U.S. stock-index futures were sinking Monday, putting the main benchmarks in position to fall for a third consecutive session as fears about rapidly rising rates overshadowed expectations for strong corporate results in coming days.
On top of that, investors were keeping an eye on the potential for tensions between Italy and the European Union over budgetary concerns.
The bond market was closed in observance of Columbus Day and Indigenous Peoples Day.
How are major benchmarks faring?
Futures for the Dow Jones Industrial Average YMZ8, -0.43% were down 112 points, or 0.4%, at 26,381, while those for the S&P 500 index ESZ8, -0.28% were off 8.35 points to 2,885.75, a decline of 0.3%. Nasdaq-100 futures NQZ8, -0.37% retreated 30.25 points, or 0.4%, at 7,405.75.
All three benchmarks are on track to post a third straight decline.
The Dow Jones Industrial Average DJIA, -0.68% slumped 180.43 points, or 0.7%, to 26,447.05 Friday. The S&P 500 index SPX, -0.55% fell 16.04 points, or 0.6%, to 2,885.57. The Nasdaq Composite Index COMP, -1.16% dropped 91.06 points, or 1.2%, to 7,788.45.
Monday’s action comes after the Nasdaq logged its worst weekly decline since March 23 and the S&P 500 logged its second straight weekly decline amid a surge in long-dated Treasury rates to their highest since 2011. Bond prices fall as yields rise.
What’s driving the market?
A jump in government bond yields over the past several sessions has perhaps heralded a new phase in post-crisis markets that have enjoyed a protracted period of ultra low yields.
Last week saw the yield on the 10-year U.S. Treasury note TMUBMUSD10Y, +1.37% rise 17.1 basis points, representing its sharpest weekly advance since February and taking it toward 3.23%, its highest level in about seven years.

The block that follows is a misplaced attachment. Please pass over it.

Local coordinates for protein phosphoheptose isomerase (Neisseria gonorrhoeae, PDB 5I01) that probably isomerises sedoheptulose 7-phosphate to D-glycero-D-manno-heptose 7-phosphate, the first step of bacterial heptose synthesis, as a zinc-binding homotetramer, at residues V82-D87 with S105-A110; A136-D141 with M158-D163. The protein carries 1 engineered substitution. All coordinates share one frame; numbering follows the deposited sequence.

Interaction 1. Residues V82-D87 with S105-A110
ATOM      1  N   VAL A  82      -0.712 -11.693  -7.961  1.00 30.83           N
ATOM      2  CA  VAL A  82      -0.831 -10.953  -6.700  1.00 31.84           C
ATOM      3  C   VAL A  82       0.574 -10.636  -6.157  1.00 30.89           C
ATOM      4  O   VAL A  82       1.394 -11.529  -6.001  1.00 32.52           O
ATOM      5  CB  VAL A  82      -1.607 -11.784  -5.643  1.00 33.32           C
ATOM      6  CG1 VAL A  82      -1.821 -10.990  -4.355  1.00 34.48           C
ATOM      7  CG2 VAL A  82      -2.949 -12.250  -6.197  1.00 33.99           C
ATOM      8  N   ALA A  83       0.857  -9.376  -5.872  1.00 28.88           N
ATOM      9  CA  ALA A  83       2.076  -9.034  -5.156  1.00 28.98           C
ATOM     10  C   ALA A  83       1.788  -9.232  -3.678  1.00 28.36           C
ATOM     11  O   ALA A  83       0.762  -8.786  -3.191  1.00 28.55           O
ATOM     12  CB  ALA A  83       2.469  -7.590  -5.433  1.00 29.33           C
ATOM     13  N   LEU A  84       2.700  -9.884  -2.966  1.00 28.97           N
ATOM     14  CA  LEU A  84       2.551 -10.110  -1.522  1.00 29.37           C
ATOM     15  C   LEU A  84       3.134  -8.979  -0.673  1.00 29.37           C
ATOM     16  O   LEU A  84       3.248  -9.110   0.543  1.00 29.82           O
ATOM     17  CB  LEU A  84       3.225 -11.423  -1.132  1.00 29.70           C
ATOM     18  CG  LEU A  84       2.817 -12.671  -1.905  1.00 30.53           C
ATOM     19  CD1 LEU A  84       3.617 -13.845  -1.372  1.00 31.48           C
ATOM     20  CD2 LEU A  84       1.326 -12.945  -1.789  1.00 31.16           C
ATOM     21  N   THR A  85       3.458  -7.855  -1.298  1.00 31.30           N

Higher yields equates to steeper borrowing costs for corporations and investors alike and has caused a reassessment of equity valuations, already deemed lofty by some measures.
On top of that, richer rates of so-called risk-free bonds can compete against equities, which are perceived as comparatively riskier.
Climbing rates, however, have come against a solid backdrop for the domestic economy, with the unemployment rate falling to its lowest level since 1969 and a number of other gauges in previous weeks have underlined the notion that the U.S. expansion continues apace.
As for quarterly results, companies in the S&P 500 are projected to post 10% earnings growth in 2019, according to FactSet, offering more evidence of economic health.
Abroad, investors were also watching developments in Europe, with the EU signaling in a letter Friday to Italy’s economic minister, Giovanni Tria, that Italy’s budget targets are a source of concern for the trading bloc, setting up a potential market-disrupting clash.
Additionally, Wall Street remains fixated on progress in trade talks between the U.S. and its major partners, including China, which had previously been the main source of volatility for global markets. A tit-for-tat tariff battle between Beijing and Washington remains intact.
What are analysts saying?
“The market got off to a strong start in the final quarter of the year, only to stumble on rising bond yields. The yield effect and the upcoming earnings season, we think, will likely curtail investors’ appetite for stocks as the game in town is challenged by higher rates,” wrote Peter Cardillo, chief market economist at financial services firm Spartan Capital Securities, in a Monday report.
“While we think the overall earnings season will be favorable, the weight of tariffs will be felt in some situations, which could lead to a less enthusiastic market atmosphere. We continue to remain optimistically cautious in the near term,” he said.
Which stocks are in focus?
Shares of Tesla Inc. TSLA, -7.05% were trading about 1.4% higher in premarket action after the electric-car maker Sunday night said it has achieved its goal of making the Model 3 sedan the safest car ever built.
What other markets are in focus?
China’s major indexes in Shanghai SHCOMP, -3.72% and Shenzhen 399106, -3.83% closed down by more than 3%, as traders returned to work after a weeklong holiday, and as China’s central bank loosened reserve requirements.
Meanwhile, crude-oil CLK9, -1.34% prices were trading sharply lower, while gold GCM9, -1.43% was under pressure and the U.S. dollar index DXY, +0.39% gained 0.4%, proving headwinds for assets priced in the currency.
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